Amitha: Definitely. So have you found during this pandemic that uptake has increased like? Because apps are tough in terms of getting people to stay on them. But I think that what you're offering is unique, so I would hope that there's more people are more incentivized to like stick to it.
Melody: I mean I think that's where we started the conversation is ‘How do you have social wellness’ and ‘what does that even look like’ as in having a healthy relationship with this phone and the things we do on it. And I think that one thing we try to do as we definitely don't hold ourselves accountable to the same vanity metrics that other social companies, hold themselves accountable to. So for us time spent on app is measured a little bit differently for us, because it's important to have a depth of relationship. We don't make it about Facebook likes or friend counts or friends lists and things like that because it's just, it's a different platform it's a more niche platform and I think our goal is to empower the depth of relationships and authentic connections, and helping people find like-minded people on Longwalks. When we are looking at acquiring users we unfortunately have to use the same mediums that other people use, and do your standard performance marketing things but the way I sleep at night is to think that I am leveraging these other social media platforms to bring people to Longwalks. It’s a healthier and better way to communicate with the people that they want to communicate with.We don't expect to take over. So the time that you spend on Instagram or Facebook we just hope to kind of counterbalance it with things that fill your bucket and make you feel really good about the people that you're talking to.
Amitha: I'm sure you both watch The Social Dilemma. I'm sure it's not a surprise, in terms of what they presented, but do you have any thoughts on sort of how Longwalks fits in? I guess you've sort of answered that question as it being a buffer or counterbalance?
Trishla: Tristan is one of the early attendees to dinners. And at the end of the dinner he shared a very profound experience about his mother and said ‘I challenge you to bring this to tech as I've never seen it.’ And at the end of The Social Dilemma they pose a question, you know, as in ‘what is the solution?’ They don't offer solutions. So we really feel like Longwalks is very sustainable, because it only takes a few minutes maybe 5-10 minutes a day. It's a very sustainable solution to create social wellness in your life, using your phone.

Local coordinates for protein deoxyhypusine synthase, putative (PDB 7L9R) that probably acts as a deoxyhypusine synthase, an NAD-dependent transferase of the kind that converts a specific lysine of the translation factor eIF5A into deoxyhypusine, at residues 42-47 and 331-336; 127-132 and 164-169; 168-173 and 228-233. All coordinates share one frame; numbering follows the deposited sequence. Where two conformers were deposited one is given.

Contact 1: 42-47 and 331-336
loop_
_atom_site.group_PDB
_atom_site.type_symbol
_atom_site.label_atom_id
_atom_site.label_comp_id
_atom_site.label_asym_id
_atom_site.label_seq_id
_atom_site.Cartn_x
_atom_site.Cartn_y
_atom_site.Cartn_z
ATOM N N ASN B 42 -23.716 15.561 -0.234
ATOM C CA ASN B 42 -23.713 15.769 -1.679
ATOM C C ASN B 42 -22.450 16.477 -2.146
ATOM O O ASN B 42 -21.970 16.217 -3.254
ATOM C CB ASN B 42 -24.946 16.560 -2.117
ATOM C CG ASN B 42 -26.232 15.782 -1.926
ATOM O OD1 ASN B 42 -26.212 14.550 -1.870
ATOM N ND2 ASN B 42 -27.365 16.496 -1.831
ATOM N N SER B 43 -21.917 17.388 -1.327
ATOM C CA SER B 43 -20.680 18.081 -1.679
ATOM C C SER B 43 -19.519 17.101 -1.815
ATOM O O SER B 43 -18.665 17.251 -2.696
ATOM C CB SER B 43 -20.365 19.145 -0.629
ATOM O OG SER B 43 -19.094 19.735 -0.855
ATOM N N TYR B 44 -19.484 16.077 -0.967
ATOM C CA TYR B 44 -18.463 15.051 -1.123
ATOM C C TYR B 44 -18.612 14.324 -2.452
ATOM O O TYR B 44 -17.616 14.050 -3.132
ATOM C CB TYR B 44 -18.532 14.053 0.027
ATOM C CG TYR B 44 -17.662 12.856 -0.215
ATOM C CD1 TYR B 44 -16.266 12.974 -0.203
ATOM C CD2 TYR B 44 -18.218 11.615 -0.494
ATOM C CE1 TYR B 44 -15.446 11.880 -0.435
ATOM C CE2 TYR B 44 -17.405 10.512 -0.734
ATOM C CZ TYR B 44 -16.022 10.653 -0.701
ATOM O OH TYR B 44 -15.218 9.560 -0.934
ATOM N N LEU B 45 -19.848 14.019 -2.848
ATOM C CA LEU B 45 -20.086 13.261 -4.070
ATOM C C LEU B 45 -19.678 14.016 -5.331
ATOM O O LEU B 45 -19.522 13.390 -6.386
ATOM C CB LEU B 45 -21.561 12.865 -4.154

Melody: I think it's just a really actionable solution. So that's how we think of it as well, in relation to The Social Dilemma, and Longwalks is literally designed as an antithesis to all of the problems of social media. So, it's designed to not feel like a popularity contest -- we don't display any kind of counts. We don't publicly display how many people have liked your post. We don't let you know how many friends people have or any kind of numerical things like that. The way that our commenting works is that it's pre-scripted to be extremely supportive and kind. So it really eliminates that culture of bullying or negative commenting that occurs in other platforms. It's very unified like I said and has synchronicity because everybody's on the same page and answering the same questions. You don't get a lot of distortion or distraction there's no ads. There, nobody's trying to sell you anything. So a lot of the problems associated with social media just don't happen on our Longwalks: we've created a situation where they won't happen. But we always have our eyes open, just to see if things are creeping into that territory.
Amitha: Do you feel you're also sort of self-selecting as well for people that are not going to be that way maybe?
Trishla: We have the very committed and sticky users who use both regular social media and Longwalks, and then there are of course the people who doing a detox off other social media, so only doing Longwalks. So we find that it works really for anyone who wants to have a kind of new social wellness habit in their day.
Amitha: Got it. And then so you were mentioning I mean it sounds like when you, when you mentioned like Tristan Harris, for example, it sounds like you're pretty plugged into the Silicon Valley community so I'm curious to know like what your, what both of your backgrounds are in in tech, like a different form of tech before you could work for, you know, big tech before this like without a motivator. Tell me a little bit about that.
Melody: I actually come from a retail background and brand strategy background but during the latest part of my career I worked for Cisco and I did Internet Business Solutions consulting so I do come from a slight tech background but my specialty is really optimizing retail solutions for consumers. And then after I got pregnant with my first child I didn't want to consult anymore. I was not going to get on a plane every week, and so I decided I came up with this idea for a children's play space, and this was at the time where there were no other really placed bases around, so we raised a seed round and opened a 15,000 square foot children's indoor play space in Menlo Park called U-Me, so that I could work, and do something with my brain but also bring my kids to work. And so I did that for about seven or eight years and then that was acquired. Then I decided to go back into the corporate world.
Amitha: I'm just trying to imagine what it would look like in Silicon Valley like a big play space I imagine all of the, all of the activities are planned intentional and…
Trishla: Very. It was so beautiful I mean she has an unbelievable eye for design, they have this kind of minimal Scandinavian aesthetic where everything had a purpose, there wasn't any like random stuff and it was really the child was at the center of the experience and the child could direct it to play very well so, and she used a lot of that learning. I can see how she applies that user experience design in Longwalks.